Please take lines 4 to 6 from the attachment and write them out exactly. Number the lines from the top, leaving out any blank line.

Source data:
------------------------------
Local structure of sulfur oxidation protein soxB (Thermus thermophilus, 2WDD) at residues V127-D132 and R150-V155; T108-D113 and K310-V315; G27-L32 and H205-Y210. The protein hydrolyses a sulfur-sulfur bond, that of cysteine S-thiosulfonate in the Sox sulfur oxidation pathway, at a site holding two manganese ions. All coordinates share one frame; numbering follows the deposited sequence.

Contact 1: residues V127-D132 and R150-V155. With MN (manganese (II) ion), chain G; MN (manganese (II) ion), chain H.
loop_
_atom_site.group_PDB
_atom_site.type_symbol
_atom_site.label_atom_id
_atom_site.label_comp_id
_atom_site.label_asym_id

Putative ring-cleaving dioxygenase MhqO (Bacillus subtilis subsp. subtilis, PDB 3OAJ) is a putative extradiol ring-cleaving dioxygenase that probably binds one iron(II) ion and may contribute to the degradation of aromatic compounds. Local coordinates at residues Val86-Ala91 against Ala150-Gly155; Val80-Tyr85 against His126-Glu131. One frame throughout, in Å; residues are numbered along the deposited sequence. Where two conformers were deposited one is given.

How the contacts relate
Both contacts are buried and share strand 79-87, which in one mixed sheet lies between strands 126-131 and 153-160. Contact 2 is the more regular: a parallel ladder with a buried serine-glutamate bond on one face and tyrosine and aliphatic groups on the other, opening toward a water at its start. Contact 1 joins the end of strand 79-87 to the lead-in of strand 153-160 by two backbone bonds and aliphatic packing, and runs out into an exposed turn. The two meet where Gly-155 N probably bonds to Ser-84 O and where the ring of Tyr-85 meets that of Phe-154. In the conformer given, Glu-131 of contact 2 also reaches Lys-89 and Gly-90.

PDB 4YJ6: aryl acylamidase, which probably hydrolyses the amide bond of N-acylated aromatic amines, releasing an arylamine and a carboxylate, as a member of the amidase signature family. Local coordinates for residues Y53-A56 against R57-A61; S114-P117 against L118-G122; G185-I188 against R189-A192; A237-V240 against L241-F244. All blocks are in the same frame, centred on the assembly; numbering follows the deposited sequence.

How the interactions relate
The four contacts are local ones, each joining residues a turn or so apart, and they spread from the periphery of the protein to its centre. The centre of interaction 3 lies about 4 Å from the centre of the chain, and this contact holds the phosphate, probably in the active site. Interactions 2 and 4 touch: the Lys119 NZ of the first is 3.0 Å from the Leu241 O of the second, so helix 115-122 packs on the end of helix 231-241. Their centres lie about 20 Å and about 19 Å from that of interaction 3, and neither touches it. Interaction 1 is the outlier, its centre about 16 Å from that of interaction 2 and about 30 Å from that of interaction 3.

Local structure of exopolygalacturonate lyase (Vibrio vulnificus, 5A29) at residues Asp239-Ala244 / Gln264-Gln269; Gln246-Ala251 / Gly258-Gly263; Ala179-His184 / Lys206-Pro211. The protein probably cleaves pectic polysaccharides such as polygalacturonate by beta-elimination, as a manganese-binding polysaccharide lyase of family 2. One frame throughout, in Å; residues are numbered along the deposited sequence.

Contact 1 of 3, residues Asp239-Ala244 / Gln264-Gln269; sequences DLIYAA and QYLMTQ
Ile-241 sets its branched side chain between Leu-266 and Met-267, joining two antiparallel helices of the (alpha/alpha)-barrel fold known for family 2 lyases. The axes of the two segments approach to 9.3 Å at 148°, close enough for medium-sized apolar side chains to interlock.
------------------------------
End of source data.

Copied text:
_atom_site.group_PDB
_atom_site.type_symbol
_atom_site.label_atom_id